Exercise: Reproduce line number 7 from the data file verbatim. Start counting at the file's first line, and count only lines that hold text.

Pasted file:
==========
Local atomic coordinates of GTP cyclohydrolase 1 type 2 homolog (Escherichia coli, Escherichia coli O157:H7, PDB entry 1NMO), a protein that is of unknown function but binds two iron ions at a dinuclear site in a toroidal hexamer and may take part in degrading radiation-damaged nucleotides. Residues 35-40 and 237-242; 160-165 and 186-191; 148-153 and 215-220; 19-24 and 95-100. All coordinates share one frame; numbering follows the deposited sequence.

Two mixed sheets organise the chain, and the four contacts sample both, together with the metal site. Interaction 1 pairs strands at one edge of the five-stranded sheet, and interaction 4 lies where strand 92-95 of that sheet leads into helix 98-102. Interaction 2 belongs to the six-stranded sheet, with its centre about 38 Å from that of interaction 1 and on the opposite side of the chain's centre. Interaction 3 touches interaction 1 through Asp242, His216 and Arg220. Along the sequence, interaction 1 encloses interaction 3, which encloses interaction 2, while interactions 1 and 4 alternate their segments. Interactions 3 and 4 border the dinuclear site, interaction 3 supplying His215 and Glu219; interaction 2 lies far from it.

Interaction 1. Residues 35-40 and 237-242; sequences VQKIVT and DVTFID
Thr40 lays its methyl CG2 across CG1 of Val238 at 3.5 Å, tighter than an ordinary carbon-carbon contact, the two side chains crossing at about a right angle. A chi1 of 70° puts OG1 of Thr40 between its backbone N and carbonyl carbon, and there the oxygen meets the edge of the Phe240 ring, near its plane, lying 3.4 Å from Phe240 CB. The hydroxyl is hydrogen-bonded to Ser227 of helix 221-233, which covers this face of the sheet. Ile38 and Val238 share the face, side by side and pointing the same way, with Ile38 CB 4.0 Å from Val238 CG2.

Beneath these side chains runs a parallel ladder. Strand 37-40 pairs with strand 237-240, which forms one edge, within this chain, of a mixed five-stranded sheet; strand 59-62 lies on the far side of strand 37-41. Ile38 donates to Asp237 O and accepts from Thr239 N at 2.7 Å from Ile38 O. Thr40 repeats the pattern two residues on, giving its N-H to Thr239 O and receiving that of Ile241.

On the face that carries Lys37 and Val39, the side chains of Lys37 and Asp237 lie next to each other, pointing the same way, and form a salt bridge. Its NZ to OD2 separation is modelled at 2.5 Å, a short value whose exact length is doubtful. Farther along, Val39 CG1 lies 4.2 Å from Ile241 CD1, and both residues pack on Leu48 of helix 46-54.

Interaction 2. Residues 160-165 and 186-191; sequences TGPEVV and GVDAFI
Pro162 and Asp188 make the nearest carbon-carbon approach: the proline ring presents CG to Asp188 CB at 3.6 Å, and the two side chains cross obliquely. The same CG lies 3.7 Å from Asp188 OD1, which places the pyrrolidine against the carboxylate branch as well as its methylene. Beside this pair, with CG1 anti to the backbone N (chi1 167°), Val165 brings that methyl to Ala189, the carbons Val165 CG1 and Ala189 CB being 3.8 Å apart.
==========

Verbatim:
Interaction 2. Residues 160-165 and 186-191; sequences TGPEVV and GVDAFI